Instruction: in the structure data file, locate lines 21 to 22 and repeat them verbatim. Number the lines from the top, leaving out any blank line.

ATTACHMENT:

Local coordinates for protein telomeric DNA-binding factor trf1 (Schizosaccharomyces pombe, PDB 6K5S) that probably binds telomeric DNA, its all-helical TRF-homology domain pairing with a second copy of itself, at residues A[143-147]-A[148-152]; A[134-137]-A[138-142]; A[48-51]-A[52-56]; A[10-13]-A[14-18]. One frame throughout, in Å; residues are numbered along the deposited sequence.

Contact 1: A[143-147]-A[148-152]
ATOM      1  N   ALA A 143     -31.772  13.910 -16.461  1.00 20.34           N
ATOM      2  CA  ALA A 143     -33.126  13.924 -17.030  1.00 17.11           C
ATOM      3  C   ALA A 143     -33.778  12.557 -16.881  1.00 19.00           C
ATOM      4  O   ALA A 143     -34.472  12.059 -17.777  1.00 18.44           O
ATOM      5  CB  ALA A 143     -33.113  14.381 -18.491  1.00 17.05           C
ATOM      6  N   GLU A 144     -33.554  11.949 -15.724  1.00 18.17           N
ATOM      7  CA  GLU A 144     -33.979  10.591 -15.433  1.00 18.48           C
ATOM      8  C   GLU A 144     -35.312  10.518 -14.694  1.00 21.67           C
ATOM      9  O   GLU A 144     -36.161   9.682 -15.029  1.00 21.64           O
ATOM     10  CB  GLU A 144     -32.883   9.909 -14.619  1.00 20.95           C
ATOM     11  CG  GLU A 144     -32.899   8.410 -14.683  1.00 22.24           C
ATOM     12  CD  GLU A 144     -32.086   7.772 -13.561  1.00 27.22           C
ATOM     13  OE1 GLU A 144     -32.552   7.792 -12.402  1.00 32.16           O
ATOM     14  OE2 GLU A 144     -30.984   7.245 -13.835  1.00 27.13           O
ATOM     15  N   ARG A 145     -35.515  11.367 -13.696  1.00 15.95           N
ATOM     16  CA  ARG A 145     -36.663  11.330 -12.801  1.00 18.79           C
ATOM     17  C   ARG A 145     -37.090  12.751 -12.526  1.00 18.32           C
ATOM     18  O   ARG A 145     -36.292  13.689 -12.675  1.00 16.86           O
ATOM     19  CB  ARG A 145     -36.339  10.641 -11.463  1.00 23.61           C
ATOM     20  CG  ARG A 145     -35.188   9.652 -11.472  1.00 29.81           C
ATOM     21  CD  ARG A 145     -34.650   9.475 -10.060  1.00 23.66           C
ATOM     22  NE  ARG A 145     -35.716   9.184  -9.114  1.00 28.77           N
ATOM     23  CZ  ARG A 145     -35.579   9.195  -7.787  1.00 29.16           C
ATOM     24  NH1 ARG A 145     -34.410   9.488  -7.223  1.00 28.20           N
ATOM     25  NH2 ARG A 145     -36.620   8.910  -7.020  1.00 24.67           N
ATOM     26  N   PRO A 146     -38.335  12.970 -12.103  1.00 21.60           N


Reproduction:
ATOM     19  CB  ARG A 145     -36.339  10.641 -11.463  1.00 23.61           C
ATOM     20  CG  ARG A 145     -35.188   9.652 -11.472  1.00 29.81           C